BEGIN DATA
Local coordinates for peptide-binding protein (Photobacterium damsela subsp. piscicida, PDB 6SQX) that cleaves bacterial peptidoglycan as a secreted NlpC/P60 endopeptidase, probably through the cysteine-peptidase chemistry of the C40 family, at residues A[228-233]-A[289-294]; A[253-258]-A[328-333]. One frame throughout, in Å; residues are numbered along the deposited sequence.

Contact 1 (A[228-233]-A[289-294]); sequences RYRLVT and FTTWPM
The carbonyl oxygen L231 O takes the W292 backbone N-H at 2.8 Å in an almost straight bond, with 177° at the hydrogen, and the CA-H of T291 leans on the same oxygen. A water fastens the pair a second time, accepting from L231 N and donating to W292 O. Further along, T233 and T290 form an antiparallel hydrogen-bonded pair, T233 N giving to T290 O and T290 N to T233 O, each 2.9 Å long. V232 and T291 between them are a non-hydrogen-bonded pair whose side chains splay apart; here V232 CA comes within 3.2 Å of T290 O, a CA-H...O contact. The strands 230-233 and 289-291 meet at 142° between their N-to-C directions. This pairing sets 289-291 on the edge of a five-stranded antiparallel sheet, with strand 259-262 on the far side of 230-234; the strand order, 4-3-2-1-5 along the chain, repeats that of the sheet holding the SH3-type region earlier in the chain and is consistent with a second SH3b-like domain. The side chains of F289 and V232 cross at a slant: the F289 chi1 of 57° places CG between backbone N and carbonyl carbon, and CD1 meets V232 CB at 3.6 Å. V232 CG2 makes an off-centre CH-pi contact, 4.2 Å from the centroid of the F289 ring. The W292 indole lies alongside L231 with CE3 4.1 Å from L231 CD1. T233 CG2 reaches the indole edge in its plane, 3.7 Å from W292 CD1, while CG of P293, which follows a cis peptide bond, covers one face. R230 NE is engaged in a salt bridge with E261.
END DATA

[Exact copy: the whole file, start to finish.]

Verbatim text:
Local coordinates for peptide-binding protein (Photobacterium damsela subsp. piscicida, PDB 6SQX) that cleaves bacterial peptidoglycan as a secreted NlpC/P60 endopeptidase, probably through the cysteine-peptidase chemistry of the C40 family, at residues A[228-233]-A[289-294]; A[253-258]-A[328-333]. One frame throughout, in Å; residues are numbered along the deposited sequence.

Contact 1 (A[228-233]-A[289-294]); sequences RYRLVT and FTTWPM
The carbonyl oxygen L231 O takes the W292 backbone N-H at 2.8 Å in an almost straight bond, with 177° at the hydrogen, and the CA-H of T291 leans on the same oxygen. A water fastens the pair a second time, accepting from L231 N and donating to W292 O. Further along, T233 and T290 form an antiparallel hydrogen-bonded pair, T233 N giving to T290 O and T290 N to T233 O, each 2.9 Å long. V232 and T291 between them are a non-hydrogen-bonded pair whose side chains splay apart; here V232 CA comes within 3.2 Å of T290 O, a CA-H...O contact. The strands 230-233 and 289-291 meet at 142° between their N-to-C directions. This pairing sets 289-291 on the edge of a five-stranded antiparallel sheet, with strand 259-262 on the far side of 230-234; the strand order, 4-3-2-1-5 along the chain, repeats that of the sheet holding the SH3-type region earlier in the chain and is consistent with a second SH3b-like domain. The side chains of F289 and V232 cross at a slant: the F289 chi1 of 57° places CG between backbone N and carbonyl carbon, and CD1 meets V232 CB at 3.6 Å. V232 CG2 makes an off-centre CH-pi contact, 4.2 Å from the centroid of the F289 ring. The W292 indole lies alongside L231 with CE3 4.1 Å from L231 CD1. T233 CG2 reaches the indole edge in its plane, 3.7 Å from W292 CD1, while CG of P293, which follows a cis peptide bond, covers one face. R230 NE is engaged in a salt bridge with E261.